Sunday, November 29, 2009

Scenes from Bah-ston II

Wednesday night we continue with the raucous festivities that I for one am known for: a movie (The Blind Side = excellent), pizza for dinner (=good reason to move here, as if the post office women weren’t enough), and a highly competitive card game. Whew, total madness! Don’t try this at home, kids, please.

The next morning, we pick up Jenn’s Aunt Kate and head over wood and dale to Jenn’s parents’ house. Once there, almost as soon as I walk in the door, it begins: “Tasha, would you like some chocolate? Some nuts? Here, have some cookies. How about trying this whipped cream sauce? Why don’t you sit down and relax?” Now, most people would be unaware of what’s really going on here, but I recognize the pattern right away. Yes, it’s clear that these folks are trying to kill me. It’s exactly like what I see with my brother Andrew in California when I go out there to visit him – as soon as he knows I’m coming, he starts laboring over these complicated menus replete with rich desserts and coffees and bĂ©arnaise sauces and duck fat, etc., all while devising running routes for me that invariably get me hopelessly lost, through no fault of my own, of course. Clearly he has a vision of my fat-clogged arteries giving out on me as I’m off on some mountain trail communing with the turkey vultures, but so far I’ve refused to succumb. As will be the case here in Boston, despite attempts to the contrary. It’s sad, really, when people don’t know how to deal with the obvious prowess and perfection of a triathlon goddess such as myself, and so just try to bring me down. Sigh – but at least I’m used to it by now.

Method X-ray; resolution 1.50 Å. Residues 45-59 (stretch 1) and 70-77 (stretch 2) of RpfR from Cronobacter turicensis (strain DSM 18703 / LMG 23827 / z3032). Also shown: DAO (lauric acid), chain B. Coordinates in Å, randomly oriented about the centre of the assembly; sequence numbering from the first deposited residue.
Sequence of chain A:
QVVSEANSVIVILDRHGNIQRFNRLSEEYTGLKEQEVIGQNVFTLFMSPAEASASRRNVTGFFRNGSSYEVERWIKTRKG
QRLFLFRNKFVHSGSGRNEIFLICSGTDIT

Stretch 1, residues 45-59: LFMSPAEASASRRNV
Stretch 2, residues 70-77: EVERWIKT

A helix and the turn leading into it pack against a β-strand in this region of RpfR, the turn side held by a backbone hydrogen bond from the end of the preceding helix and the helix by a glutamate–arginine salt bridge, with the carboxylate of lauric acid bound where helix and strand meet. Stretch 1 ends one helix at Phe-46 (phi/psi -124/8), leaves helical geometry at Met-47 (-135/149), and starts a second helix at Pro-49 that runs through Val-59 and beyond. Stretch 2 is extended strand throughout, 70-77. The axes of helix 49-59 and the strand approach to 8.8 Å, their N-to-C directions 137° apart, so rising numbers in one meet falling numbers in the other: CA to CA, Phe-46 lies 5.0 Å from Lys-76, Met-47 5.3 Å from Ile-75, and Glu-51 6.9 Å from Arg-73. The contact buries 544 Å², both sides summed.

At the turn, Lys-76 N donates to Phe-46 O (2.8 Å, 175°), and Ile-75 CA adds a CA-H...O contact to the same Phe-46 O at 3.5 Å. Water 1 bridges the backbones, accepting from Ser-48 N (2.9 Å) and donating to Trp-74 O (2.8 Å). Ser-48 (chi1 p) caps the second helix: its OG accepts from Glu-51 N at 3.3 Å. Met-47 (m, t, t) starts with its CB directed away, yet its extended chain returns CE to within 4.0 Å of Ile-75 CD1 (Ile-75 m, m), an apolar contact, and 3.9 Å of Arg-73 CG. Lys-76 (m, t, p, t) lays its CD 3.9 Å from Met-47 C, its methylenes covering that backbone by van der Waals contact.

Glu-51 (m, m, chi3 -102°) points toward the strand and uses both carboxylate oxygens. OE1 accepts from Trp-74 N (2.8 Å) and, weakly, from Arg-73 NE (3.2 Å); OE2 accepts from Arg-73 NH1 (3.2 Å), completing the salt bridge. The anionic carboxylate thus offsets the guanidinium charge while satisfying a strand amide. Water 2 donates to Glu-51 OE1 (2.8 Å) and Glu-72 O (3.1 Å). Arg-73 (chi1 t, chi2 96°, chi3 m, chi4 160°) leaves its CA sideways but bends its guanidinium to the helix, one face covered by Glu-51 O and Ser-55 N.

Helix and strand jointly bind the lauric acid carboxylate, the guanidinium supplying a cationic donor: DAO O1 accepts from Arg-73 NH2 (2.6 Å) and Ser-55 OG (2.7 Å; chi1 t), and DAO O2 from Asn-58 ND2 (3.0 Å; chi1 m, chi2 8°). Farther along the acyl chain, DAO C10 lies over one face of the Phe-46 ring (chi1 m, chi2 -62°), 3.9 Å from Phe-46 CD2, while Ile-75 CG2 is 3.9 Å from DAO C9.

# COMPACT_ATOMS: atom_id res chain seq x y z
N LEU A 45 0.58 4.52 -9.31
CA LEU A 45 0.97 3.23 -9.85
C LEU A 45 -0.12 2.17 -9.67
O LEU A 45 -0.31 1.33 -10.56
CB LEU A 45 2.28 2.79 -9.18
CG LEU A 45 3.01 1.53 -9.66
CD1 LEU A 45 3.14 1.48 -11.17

Here, I dodge these attempts on my life for the next several hours – throwing them off by accepting their offers of chocolate, cookies, nuts, etc. – until it’s time to sit down for Thanksgiving dinner. Then the fun truly begins.

Carolyn, Jenn’s mom: Let’s all go around the table and say what we’re grateful for! Jenn, you start.
J: Friends and family. Tasha?
Me, feeling like a deer caught in headlights: Umm. Umm…….well, for some reason, the only things coming to mind are really sarcastic.
Susan, Jenn’s sister: Oh, that’s fine, we like sarcasm….
Me, debating: Umm…..
Everyone else: Go ahead! Sarcastic is great!
Me: Okay then. I’m grateful that it was only Stage II cancer?

(a brief moment of silence)

Me, rushing to add something:…..and I’m grateful for my awesome dog Kona? He’s the best dog ever….
Everyone, rallying: Perfect! Next!

We then pass the food around – enough to feed an army – and I randomly barge into the chaotic conversation going around the table, just to share the nuggets of wisdom I’ve accumulated over the years. I know from experience how much people appreciate this.

Me, modestly: … all my friends consider me the wise one in their midst, and….
Jenn’s twerpy 13-year-old nephew, interrupting: You have friends??
Me, coldly: Yes, and if you don’t watch out, I’ll write about your churlish nature on my blog. I have tens of readers, you know….
Twerp, snickering: Oh wow, me too, I have 3,000 “friends” on MySpace, we’re all really really close!
Me, voice dripping with sarcasm: I’m sure you fit right in with all the other juvenile delinquents on MySpace then….

The Family gives me the point in THAT conversation. Ah, it’s nice to be treated like one of the family……


D said...

People still use MySpace? Weird.

t-odd said...

Yeah, 13 year old twerps on MySpace? He doesn't have any REAL friends, does he?

You carry on a conversation with strangers like my father in law. You have the distinct advantages of having a sense of humor, recognizing sarcasm and being able to hear.